In a recent national study of case processing in the nation’s misdemeanor courts, Wall Street Journal reporters Gary Fields and John Emschwiller document how “blindingly swift” justice is for the “millions of Americans charged each year with misdemeanor crimes”:
In Florida, misdemeanor courts routinely disposed of cases in three minutes or less, usually with a guilty plea, according to a 2011 National Association of Criminal Defense Lawyers study. In Detroit, court statistics show, a district judge on an average day has over 100 misdemeanor cases on his or her docket–or one every four minutes. In Miami, public defenders often hardly have time to introduce themselves to their misdemeanor clients before the cases are over. . . . In a Houston courtroom one day recently, defendants–sometimes individually, sometimes in groups of up to nine . . . , pleaded guilty, received their sentences and got a “good luck” from the judge in less than 30 seconds.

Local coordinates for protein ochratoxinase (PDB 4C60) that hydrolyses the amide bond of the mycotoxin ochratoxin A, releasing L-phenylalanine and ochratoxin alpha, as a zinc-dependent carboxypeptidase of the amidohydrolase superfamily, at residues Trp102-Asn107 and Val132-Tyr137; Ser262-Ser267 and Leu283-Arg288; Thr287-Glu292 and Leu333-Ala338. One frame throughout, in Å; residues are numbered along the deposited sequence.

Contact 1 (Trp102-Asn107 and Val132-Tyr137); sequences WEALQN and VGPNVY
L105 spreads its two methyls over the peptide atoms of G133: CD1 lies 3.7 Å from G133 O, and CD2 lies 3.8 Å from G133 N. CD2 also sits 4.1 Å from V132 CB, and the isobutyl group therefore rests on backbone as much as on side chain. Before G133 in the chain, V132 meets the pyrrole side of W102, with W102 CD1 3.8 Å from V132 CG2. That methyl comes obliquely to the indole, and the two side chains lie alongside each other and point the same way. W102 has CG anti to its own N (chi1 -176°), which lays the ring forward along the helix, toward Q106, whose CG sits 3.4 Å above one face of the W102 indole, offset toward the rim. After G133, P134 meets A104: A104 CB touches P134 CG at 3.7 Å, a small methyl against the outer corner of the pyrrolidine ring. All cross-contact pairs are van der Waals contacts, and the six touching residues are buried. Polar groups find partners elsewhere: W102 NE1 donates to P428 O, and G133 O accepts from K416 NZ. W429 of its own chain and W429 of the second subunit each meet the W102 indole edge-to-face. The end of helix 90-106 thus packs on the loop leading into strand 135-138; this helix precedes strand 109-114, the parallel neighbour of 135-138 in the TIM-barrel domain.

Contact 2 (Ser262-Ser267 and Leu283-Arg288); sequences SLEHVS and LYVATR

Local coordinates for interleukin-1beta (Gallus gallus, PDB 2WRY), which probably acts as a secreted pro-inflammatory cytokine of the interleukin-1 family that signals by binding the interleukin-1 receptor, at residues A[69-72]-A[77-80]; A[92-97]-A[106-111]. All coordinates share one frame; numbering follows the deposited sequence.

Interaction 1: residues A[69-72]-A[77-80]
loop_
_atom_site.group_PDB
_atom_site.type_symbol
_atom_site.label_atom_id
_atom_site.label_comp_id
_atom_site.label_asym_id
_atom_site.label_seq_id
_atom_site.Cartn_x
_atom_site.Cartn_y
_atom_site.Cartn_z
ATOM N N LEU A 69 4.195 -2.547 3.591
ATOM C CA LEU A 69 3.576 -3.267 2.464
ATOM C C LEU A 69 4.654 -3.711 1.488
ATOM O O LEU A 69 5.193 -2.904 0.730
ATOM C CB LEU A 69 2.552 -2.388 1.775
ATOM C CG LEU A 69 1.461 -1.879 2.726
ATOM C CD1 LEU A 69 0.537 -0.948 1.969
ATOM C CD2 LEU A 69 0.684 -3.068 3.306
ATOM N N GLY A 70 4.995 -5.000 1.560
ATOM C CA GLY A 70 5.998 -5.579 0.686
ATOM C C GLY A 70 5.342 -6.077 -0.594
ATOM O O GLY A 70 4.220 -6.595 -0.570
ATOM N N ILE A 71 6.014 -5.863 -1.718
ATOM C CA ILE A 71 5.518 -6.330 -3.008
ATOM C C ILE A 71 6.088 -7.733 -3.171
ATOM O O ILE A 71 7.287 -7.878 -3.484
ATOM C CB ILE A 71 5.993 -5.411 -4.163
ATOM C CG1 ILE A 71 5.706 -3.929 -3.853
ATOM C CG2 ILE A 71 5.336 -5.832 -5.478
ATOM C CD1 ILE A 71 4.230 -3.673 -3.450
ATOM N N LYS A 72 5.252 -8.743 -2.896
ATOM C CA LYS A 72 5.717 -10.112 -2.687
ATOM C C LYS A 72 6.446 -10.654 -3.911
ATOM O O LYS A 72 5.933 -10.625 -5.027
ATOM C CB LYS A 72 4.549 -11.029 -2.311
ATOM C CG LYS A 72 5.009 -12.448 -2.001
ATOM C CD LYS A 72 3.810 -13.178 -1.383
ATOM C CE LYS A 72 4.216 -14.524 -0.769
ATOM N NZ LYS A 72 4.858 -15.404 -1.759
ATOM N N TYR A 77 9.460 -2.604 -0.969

It appears that very little has changed in the forty years since the Supreme Court in Argersinger v. Hamlin bemoaned the assembly line that characterized the processing of misdemeanor offenses at that time. The Court noted:
Wherever the visitor looks at the system, he finds great numbers of defendants being processed by harassed and overworked officials. Suddenly it becomes clear that, for most defendants in the criminal process, there is scant regard for them as individuals. They are numbers on dockets, faceless ones to be processed and sent on their way.” (emphasis added)
The Argersinger Court noted that uncounseled defendants were pleading guilty, often at their initial appearance before a judge, and that there were harmful consequences that flowed from convictions of even so-called minor crimes. To remedy the national crisis in misdemeanor courts that existed even in the 1970s, the Court held that the Gideon right to Read more